Regarding the RELEVANCE of the results, we must consider the magnitude and precision of the association between exposure and effect.

What was the strength of the association?. The most common measure of association is the risk ratio (RR), which can be used in trials and cohort studies. However, in case-control studies we don’t know the incidence of the effect (the effect has occurred when the study is conducted), so we used the odds ratio (OR). As we know, the interpretation of the two parameters is similar. Even the values of the two are similar when the frequency of the effect is very low. However, the greater the magnitude or frequency of the effect, the more different RR and OR are, with the peculiarity that the OR tends to overestimate the strength of the association when it is greater than 1 and underestimate it when it is less than 1. Anyway, these vagaries of OR will exceptionally modify the qualitative interpretation of the results.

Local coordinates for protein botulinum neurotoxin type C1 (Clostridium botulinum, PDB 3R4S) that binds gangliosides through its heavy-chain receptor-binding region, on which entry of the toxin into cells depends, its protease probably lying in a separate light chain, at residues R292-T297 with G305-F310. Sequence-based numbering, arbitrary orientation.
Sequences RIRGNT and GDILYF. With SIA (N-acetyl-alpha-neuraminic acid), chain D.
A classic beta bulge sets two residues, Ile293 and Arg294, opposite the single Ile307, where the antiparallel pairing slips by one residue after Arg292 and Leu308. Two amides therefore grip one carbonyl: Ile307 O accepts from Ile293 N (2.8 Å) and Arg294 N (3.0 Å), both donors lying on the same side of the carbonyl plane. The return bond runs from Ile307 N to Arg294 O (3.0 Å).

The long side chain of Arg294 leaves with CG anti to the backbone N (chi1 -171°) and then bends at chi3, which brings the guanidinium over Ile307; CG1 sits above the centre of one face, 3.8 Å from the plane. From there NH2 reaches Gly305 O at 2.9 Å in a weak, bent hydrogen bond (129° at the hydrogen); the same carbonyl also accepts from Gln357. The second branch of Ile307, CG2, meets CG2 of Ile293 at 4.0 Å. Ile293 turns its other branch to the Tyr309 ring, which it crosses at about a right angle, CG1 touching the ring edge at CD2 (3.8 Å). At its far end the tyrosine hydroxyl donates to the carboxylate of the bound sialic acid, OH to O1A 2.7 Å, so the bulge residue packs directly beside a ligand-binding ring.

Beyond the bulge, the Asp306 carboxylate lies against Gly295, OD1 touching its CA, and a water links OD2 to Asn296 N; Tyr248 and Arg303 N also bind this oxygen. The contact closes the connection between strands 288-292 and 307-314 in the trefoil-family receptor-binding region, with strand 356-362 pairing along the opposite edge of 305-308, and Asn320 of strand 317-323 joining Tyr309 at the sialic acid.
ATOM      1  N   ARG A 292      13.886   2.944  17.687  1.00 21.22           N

It has to be kept in mind that a test is statistically significant for any value of OR or RR whose confidence interval does not include one, but observational studies have to be a little more demanding. Thus, in a cohort study we’ll like to see values greater than or equal to three for RR and equal than or greater than four in case-control studies.